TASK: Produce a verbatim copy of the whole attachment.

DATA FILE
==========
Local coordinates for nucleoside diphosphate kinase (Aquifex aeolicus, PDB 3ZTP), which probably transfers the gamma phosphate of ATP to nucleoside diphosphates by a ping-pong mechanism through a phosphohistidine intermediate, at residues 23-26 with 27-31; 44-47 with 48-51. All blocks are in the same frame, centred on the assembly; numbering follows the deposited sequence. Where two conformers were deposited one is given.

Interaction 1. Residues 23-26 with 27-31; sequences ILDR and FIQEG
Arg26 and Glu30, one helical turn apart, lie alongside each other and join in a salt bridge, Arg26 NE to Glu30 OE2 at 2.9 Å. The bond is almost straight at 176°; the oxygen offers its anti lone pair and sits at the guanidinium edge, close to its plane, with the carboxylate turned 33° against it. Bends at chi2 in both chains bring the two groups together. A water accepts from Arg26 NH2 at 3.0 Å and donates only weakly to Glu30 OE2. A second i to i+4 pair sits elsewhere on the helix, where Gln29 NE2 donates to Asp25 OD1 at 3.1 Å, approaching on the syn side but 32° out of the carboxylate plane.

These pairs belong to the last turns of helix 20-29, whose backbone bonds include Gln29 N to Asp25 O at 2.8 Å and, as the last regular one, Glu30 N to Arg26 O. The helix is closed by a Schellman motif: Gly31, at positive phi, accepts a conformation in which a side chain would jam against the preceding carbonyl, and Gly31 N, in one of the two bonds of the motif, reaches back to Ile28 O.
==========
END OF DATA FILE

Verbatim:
Local coordinates for nucleoside diphosphate kinase (Aquifex aeolicus, PDB 3ZTP), which probably transfers the gamma phosphate of ATP to nucleoside diphosphates by a ping-pong mechanism through a phosphohistidine intermediate, at residues 23-26 with 27-31; 44-47 with 48-51. All blocks are in the same frame, centred on the assembly; numbering follows the deposited sequence. Where two conformers were deposited one is given.

Interaction 1. Residues 23-26 with 27-31; sequences ILDR and FIQEG
Arg26 and Glu30, one helical turn apart, lie alongside each other and join in a salt bridge, Arg26 NE to Glu30 OE2 at 2.9 Å. The bond is almost straight at 176°; the oxygen offers its anti lone pair and sits at the guanidinium edge, close to its plane, with the carboxylate turned 33° against it. Bends at chi2 in both chains bring the two groups together. A water accepts from Arg26 NH2 at 3.0 Å and donates only weakly to Glu30 OE2. A second i to i+4 pair sits elsewhere on the helix, where Gln29 NE2 donates to Asp25 OD1 at 3.1 Å, approaching on the syn side but 32° out of the carboxylate plane.

These pairs belong to the last turns of helix 20-29, whose backbone bonds include Gln29 N to Asp25 O at 2.8 Å and, as the last regular one, Glu30 N to Arg26 O. The helix is closed by a Schellman motif: Gly31, at positive phi, accepts a conformation in which a side chain would jam against the preceding carbonyl, and Gly31 N, in one of the two bonds of the motif, reaches back to Ile28 O.